- Hardcover: 304 pages
- Publisher: Free Press; 1 edition (February 15, 2001)
- Language: English
- ISBN-10: 9780684871387
- ISBN-13: 978-0684871387
- ASIN: 0684871386
- Product Dimensions: 5.7 x 1 x 8.8 inches
- Shipping Weight: 1.6 pounds (View shipping rates and policies)
- Average Customer Review: 47 customer reviews
- Amazon Best Sellers Rank: #1,318,989 in Books (See Top 100 in Books)
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The Omega-3 Connection: The Groundbreaking Anti-depression Diet and Brain Program Hardcover – February 15, 2001
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A must-read for anyone dealing with depression, The Omega-3 Connection by Andrew L. Stoll, M.D., strikes yet another blow against the standard American diet. We already know that years of noshing on highly processed foods have saddled us with sky-high rates of heart disease, obesity, and related conditions. But, as we're starting to understand now, our eating habits may also be subtly altering our brain chemistry, leaving us vulnerable to anxiety disorders and depression. Only in this case, it's not just what we're eating--it's what we're not eating: foods containing omega-3 essential fatty acids--the "good fats" that help maintain optimal brain function.
In his book, Stoll, the director of the psychopharmacology research lab at Boston's McLean Hospital and assistant professor of psychiatry at Harvard Medical School, suggests that restoring our body's natural balance of omega-3s may help alleviate (and prevent) many types of depression--even for those who don't respond to traditional antidepressants. Omega-3s may also prove helpful with other problems, such as the inability to handle stress, memory loss, and cognitive decline. The book contains a "renewal plan" designed to help readers put Stoll's concepts into practice, recipes for omega-3-rich dishes, advice for choosing supplements, and dosages for therapeutic use.
Although Stoll is quick with the caveat that much of the research on omega-3s and brain function is still evolving, he makes a compelling case for using these fats to regulate depression and other cognitive disorders. Along with major epidemiological evidence that shows lower rates of depression in those cultures that consume a great deal of omega-3s, Stoll's own studies indicate that boosting their intake can reduce depression symptoms. And Stoll cites stacks of additional studies suggesting that omega-3s can also help with major depression, schizophrenia, and postpartum depression. Going even further, Stoll makes a strong argument that omega-3 deficiency could be contributing to rising rates of teen violence and attention deficit disorders.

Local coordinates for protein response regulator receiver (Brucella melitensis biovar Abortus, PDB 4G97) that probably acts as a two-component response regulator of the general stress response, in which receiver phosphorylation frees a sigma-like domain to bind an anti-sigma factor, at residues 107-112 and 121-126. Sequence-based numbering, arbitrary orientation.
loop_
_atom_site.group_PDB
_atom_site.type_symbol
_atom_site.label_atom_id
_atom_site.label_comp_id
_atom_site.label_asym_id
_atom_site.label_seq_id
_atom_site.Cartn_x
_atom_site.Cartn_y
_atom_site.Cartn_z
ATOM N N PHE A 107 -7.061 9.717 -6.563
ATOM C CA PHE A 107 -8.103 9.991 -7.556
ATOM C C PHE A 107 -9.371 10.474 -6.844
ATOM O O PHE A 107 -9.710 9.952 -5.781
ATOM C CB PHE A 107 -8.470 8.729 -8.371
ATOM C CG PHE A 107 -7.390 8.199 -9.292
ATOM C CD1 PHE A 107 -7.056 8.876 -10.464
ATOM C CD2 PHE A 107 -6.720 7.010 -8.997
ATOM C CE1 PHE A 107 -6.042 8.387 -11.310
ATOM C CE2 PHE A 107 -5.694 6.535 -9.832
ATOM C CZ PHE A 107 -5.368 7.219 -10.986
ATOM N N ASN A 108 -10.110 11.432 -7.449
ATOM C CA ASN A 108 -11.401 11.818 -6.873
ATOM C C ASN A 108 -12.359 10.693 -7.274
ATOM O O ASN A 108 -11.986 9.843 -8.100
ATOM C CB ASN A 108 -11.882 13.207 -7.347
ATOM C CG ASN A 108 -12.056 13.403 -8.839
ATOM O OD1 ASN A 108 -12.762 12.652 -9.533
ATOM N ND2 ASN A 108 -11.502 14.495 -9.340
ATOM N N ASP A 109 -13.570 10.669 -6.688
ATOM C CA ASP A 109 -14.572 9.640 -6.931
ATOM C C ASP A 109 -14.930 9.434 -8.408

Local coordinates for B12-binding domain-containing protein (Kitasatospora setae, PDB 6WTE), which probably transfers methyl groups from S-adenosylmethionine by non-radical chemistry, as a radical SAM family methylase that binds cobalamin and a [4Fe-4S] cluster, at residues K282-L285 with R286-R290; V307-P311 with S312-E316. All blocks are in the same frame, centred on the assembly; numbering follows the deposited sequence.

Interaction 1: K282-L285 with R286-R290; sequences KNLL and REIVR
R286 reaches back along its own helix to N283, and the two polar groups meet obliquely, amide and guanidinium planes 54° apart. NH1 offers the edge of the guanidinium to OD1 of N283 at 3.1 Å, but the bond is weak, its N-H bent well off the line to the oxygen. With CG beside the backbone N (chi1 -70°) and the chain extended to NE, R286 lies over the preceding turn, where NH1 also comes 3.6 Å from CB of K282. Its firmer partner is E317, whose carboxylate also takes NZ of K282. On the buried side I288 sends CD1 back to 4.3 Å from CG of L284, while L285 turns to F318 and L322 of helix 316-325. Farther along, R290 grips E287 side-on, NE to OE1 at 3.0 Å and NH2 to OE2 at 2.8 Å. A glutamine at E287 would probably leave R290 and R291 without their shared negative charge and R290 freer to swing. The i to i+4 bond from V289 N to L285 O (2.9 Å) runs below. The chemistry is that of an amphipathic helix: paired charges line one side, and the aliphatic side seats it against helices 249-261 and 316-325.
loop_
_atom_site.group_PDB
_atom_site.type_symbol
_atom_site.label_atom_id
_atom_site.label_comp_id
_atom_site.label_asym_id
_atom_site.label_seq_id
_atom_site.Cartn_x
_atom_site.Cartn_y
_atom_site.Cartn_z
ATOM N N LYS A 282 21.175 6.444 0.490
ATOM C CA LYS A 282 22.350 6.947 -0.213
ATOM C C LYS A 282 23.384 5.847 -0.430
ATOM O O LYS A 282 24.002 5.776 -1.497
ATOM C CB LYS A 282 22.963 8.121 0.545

Of course, depression should never be treated without physician supervision. But in laying the groundwork for the omega-3s to emerge as the next big thing in natural depression therapy, Stoll certainly gives us food for thought. --Norine Dworkin
Lauren Marangell, M.D. Director of Psychopharmacology, Baylor College of Medicine Dr. Stoll, well known for his tremendous empathy and creativity, provides a clear synthesis of an important and novel concept. He translates information from a wide array of scientific disciplines into a highly readable and provocative book, with implications for many of the diseases of Western society. -- Review
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Omega 3 fatty acids are essential building blocks for the retina in the eye, nerve tissue, the brain and control details of the proper nutritional balance of cells in the body Since omega 6 is the primary fat in corn, soy, and safflower oils, the typical American diet contains a ratio of 10, 20 or 40 to 1 for omega 6 to omega 3. If you don't have enough omega 3 or if the ratio is too high in omega 6 there can be profound health consequences.
I bought "The Omega-3 Connection" as an authoritative source (Dr Stoll is at the Harvard Medical School" to settle my doubts. After reading this book it I think it may be the most important health book of this year( maybe this century) and is MUST reading for anyone concerned for the health of their children. I sent a copy to each of my daughters so my grandchildren can benefit from this new information.
Patrick Quillin, PhD,RD,CNS